The problem with “folk activism”

7. April 2009

A tip of the hat to Perry Metzger for alerting me to the essay by Patri Friedman on the Cato Unbound site, “Beyond Folk Activism.”

Friedman provides a cogent theory for why electoral politics and what we normally think of as “political activism” cannot achieve libertarian goals. Rather than restate that theory here, I invite readers to peruse Friedman’s essay.

Friedman also highlights a quartet of alternative strategies, which he denotes as “Free State Project,” “crypto anarchy,” “market anarchism,” and “seasteading.” He examines what he sees as the strengths and weaknesses of each, and seems to regard seasteading most favorably.

“Free State Project” here refers to the movement seeking 20,000 libertarians to relocate to New Hampshire, so as to provide a sufficiently large concentration of activists to wield political clout at the state and local levels. As Friedman himself notes, this is really a variant on traditional activism, and the only really “alternative” aspect of this strategy is that it’s a response to the libertarian movement’s failure to develop the massive following necessary to change national policy.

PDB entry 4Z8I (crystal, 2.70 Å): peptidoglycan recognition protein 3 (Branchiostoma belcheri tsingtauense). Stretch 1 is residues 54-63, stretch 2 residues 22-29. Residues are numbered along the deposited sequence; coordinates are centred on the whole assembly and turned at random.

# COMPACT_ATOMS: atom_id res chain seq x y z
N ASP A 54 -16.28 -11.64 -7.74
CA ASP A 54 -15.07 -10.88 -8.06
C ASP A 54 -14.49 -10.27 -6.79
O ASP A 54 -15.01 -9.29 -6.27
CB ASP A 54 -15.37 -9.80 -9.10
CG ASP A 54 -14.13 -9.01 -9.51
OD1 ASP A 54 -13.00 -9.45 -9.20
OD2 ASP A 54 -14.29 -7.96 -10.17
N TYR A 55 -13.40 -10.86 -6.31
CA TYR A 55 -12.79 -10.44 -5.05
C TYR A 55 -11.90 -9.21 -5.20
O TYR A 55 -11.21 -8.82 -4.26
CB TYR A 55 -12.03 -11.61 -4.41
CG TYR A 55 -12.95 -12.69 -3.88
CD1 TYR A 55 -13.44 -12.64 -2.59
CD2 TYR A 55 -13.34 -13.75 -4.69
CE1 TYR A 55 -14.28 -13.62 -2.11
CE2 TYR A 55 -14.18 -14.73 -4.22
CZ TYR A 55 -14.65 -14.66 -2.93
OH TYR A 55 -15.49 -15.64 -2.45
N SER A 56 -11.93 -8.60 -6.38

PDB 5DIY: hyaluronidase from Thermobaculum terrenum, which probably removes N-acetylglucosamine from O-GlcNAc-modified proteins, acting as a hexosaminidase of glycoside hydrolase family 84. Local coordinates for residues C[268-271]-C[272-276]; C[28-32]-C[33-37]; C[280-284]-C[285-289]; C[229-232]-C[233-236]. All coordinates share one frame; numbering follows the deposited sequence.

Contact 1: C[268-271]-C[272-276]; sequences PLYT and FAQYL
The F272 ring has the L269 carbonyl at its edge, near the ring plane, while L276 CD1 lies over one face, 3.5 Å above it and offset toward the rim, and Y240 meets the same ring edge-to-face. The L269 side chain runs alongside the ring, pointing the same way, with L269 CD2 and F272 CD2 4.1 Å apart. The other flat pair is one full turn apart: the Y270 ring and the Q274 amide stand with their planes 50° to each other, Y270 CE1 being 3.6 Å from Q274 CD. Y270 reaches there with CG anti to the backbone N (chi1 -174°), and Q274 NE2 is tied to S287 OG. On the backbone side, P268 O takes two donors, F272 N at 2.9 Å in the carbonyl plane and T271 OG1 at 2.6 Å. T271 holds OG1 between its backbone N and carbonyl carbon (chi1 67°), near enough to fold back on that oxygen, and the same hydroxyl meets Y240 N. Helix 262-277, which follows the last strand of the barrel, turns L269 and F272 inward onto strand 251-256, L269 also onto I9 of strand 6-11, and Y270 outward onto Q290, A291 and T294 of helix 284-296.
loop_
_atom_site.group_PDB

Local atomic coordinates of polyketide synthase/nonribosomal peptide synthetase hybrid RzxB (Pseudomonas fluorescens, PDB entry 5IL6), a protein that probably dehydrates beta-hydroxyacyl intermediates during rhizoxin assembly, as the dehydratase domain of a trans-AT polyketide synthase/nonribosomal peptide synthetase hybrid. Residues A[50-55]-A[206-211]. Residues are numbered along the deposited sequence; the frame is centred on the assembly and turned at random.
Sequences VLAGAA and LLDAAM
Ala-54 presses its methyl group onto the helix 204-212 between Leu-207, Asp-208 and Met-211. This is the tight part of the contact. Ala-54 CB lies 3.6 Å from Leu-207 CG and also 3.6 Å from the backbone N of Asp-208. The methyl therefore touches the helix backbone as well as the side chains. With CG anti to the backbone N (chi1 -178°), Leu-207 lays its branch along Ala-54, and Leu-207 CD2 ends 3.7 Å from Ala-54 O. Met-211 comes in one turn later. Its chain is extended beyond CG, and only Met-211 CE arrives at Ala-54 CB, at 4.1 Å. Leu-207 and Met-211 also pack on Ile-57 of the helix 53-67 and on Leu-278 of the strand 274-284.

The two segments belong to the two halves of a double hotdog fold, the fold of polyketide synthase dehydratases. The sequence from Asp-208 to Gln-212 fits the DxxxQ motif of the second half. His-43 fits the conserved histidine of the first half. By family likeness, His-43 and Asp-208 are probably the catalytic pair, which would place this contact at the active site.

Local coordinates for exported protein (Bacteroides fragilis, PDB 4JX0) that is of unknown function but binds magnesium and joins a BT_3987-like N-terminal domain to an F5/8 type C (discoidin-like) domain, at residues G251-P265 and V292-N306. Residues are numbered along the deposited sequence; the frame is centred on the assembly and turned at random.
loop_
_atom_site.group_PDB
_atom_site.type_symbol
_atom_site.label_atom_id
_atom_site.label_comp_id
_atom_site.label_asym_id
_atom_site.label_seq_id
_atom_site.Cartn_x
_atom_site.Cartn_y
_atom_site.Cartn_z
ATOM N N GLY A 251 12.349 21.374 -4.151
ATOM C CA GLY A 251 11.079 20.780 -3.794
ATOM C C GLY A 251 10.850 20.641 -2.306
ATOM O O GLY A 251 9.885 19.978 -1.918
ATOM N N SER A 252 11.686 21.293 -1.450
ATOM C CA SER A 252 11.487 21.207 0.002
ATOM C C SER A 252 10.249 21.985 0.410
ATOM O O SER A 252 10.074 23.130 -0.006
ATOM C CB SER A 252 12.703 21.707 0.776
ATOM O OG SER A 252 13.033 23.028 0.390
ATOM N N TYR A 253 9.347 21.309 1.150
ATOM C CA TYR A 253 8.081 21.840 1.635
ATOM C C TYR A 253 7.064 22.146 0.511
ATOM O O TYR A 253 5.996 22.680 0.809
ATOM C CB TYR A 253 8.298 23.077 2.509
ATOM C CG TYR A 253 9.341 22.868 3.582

(I should note here that I am nominally a part of an alternative to this alternative, the “Free State Wyoming Project,” promoted by Boston T. Party, attempting a similar strategy in Wyoming. Boston felt that FSP chose the wrong state, and I was inclined to agree with him. So far, FSW appears to only be a tenth the size of FSP, and is currently focused on just getting libertarians here and so far has had zero impact on Wyoming politics at any level.)

The second strategy, “crypto anarchism” refers to employing the Internet and encryption technology to carry on economic activities outside the state’s purview. So far, this strategy has not had much success either. PayPal was reigned in by the state and now reports cash flows to the IRS. E-gold’s principals have been arrested and are being prosecuted on money-laundering charges. Other digital-currency schemes simply don’t have the kind of widespread participation needed to liberate its participants from the Federal Reserve-run economy. I can’t spend e-money at the grocery store, or the gun shop, or the furniture store. However, this strategy yet holds some promise, when combined with other strategies, as I’ll explain in a moment.

The third alternative Friedman lists is “market anarchism,” which he lauds mainly as a promising “ecosystem” with the sort of institutions and incentives built-in to serve a free society. And I agree. The problem, according to Friedman, is that there seems to be no path from here to there. Contemporary state institutions have formidable inertia and a strong tendency to preserve and propagate themselves. Market anarchism as developed by, for example, Murray Rothbard or David Friedman, lacks a cogent strategy for establishing itself.